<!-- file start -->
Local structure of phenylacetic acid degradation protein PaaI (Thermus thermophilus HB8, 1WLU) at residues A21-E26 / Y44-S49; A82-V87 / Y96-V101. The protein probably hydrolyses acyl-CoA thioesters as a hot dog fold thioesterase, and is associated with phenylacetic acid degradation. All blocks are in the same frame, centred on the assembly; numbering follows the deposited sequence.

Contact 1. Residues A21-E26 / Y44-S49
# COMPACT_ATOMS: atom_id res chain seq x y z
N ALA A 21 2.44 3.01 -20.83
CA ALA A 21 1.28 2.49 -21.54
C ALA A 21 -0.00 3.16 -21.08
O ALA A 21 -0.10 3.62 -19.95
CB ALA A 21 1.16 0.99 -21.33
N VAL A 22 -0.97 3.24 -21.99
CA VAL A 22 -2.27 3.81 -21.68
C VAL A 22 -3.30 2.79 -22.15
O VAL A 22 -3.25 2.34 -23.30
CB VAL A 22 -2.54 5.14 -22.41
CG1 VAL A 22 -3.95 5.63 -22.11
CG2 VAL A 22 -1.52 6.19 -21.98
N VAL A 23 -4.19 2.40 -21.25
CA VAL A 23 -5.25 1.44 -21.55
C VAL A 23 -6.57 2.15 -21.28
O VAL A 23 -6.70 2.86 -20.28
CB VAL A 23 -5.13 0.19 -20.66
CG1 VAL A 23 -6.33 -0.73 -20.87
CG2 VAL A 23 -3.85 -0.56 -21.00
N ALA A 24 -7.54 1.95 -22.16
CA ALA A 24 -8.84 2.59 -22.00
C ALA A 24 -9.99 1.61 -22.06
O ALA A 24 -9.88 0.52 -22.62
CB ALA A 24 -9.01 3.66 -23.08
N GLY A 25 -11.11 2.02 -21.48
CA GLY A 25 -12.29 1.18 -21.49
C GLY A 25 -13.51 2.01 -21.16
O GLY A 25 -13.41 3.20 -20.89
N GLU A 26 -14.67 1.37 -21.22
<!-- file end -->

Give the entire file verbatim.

Local structure of phenylacetic acid degradation protein PaaI (Thermus thermophilus HB8, 1WLU) at residues A21-E26 / Y44-S49; A82-V87 / Y96-V101. The protein probably hydrolyses acyl-CoA thioesters as a hot dog fold thioesterase, and is associated with phenylacetic acid degradation. All blocks are in the same frame, centred on the assembly; numbering follows the deposited sequence.

Contact 1. Residues A21-E26 / Y44-S49
# COMPACT_ATOMS: atom_id res chain seq x y z
N ALA A 21 2.44 3.01 -20.83
CA ALA A 21 1.28 2.49 -21.54
C ALA A 21 -0.00 3.16 -21.08
O ALA A 21 -0.10 3.62 -19.95
CB ALA A 21 1.16 0.99 -21.33
N VAL A 22 -0.97 3.24 -21.99
CA VAL A 22 -2.27 3.81 -21.68
C VAL A 22 -3.30 2.79 -22.15
O VAL A 22 -3.25 2.34 -23.30
CB VAL A 22 -2.54 5.14 -22.41
CG1 VAL A 22 -3.95 5.63 -22.11
CG2 VAL A 22 -1.52 6.19 -21.98
N VAL A 23 -4.19 2.40 -21.25
CA VAL A 23 -5.25 1.44 -21.55
C VAL A 23 -6.57 2.15 -21.28
O VAL A 23 -6.70 2.86 -20.28
CB VAL A 23 -5.13 0.19 -20.66
CG1 VAL A 23 -6.33 -0.73 -20.87
CG2 VAL A 23 -3.85 -0.56 -21.00
N ALA A 24 -7.54 1.95 -22.16
CA ALA A 24 -8.84 2.59 -22.00
C ALA A 24 -9.99 1.61 -22.06
O ALA A 24 -9.88 0.52 -22.62
CB ALA A 24 -9.01 3.66 -23.08
N GLY A 25 -11.11 2.02 -21.48
CA GLY A 25 -12.29 1.18 -21.49
C GLY A 25 -13.51 2.01 -21.16
O GLY A 25 -13.41 3.20 -20.89
N GLU A 26 -14.67 1.37 -21.22